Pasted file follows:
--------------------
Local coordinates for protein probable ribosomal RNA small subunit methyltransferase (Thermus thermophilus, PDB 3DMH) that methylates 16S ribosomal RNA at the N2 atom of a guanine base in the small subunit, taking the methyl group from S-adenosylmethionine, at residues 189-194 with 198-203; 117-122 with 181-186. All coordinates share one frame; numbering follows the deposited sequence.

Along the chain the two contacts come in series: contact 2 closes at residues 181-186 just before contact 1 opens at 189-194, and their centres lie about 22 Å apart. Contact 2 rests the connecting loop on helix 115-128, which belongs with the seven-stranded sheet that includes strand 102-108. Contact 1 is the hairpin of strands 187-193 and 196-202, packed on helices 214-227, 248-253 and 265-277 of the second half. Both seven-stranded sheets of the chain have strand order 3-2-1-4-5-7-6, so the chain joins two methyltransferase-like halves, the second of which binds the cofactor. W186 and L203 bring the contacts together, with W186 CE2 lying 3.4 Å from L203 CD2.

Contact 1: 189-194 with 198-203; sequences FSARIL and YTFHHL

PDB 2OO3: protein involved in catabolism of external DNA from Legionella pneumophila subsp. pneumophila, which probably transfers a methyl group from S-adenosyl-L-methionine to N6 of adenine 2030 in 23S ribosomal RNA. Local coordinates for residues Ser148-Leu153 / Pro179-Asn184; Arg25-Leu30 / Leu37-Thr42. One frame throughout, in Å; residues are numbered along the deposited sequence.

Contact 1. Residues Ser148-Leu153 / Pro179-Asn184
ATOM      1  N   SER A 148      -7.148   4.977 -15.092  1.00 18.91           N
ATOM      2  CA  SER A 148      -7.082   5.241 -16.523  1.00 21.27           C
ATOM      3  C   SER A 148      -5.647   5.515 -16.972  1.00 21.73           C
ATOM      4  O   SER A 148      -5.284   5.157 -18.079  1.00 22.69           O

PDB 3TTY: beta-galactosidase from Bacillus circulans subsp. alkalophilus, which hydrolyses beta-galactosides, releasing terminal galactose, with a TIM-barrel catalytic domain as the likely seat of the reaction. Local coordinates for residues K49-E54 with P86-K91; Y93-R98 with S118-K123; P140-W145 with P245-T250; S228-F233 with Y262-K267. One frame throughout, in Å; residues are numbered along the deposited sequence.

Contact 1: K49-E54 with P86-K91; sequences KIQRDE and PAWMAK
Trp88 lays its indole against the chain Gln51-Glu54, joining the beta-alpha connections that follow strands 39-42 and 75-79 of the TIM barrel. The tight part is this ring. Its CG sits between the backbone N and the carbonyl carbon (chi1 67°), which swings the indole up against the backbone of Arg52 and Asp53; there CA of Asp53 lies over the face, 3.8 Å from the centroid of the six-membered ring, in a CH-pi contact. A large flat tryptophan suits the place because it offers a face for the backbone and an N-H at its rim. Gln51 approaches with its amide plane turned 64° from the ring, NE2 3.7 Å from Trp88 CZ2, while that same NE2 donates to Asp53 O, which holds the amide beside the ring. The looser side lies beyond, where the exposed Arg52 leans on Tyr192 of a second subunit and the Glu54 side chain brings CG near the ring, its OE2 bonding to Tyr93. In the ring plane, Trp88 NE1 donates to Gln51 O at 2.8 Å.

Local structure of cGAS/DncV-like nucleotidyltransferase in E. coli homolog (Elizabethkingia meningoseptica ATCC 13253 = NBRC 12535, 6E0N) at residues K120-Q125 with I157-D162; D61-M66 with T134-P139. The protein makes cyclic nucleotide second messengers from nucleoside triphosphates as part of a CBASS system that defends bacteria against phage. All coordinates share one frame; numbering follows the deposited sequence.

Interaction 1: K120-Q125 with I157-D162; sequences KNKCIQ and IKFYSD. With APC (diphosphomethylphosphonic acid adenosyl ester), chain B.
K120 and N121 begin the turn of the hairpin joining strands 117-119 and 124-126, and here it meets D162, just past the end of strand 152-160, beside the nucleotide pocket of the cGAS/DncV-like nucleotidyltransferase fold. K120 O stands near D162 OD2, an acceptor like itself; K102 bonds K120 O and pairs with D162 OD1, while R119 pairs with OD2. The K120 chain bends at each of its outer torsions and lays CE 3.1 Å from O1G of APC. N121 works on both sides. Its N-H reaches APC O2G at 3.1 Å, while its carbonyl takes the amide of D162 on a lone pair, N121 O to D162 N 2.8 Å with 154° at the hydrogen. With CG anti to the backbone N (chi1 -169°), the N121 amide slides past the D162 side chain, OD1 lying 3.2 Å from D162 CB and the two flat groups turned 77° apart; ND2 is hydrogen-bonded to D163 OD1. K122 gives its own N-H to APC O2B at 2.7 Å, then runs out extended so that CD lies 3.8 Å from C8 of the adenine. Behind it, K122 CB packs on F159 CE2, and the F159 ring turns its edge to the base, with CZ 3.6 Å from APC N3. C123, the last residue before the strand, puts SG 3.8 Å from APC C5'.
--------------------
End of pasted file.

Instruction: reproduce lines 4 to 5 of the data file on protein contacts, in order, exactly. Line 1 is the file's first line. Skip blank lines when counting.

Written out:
PDB 2OO3: protein involved in catabolism of external DNA from Legionella pneumophila subsp. pneumophila, which probably transfers a methyl group from S-adenosyl-L-methionine to N6 of adenine 2030 in 23S ribosomal RNA. Local coordinates for residues Ser148-Leu153 / Pro179-Asn184; Arg25-Leu30 / Leu37-Thr42. One frame throughout, in Å; residues are numbered along the deposited sequence.

Contact 1. Residues Ser148-Leu153 / Pro179-Asn184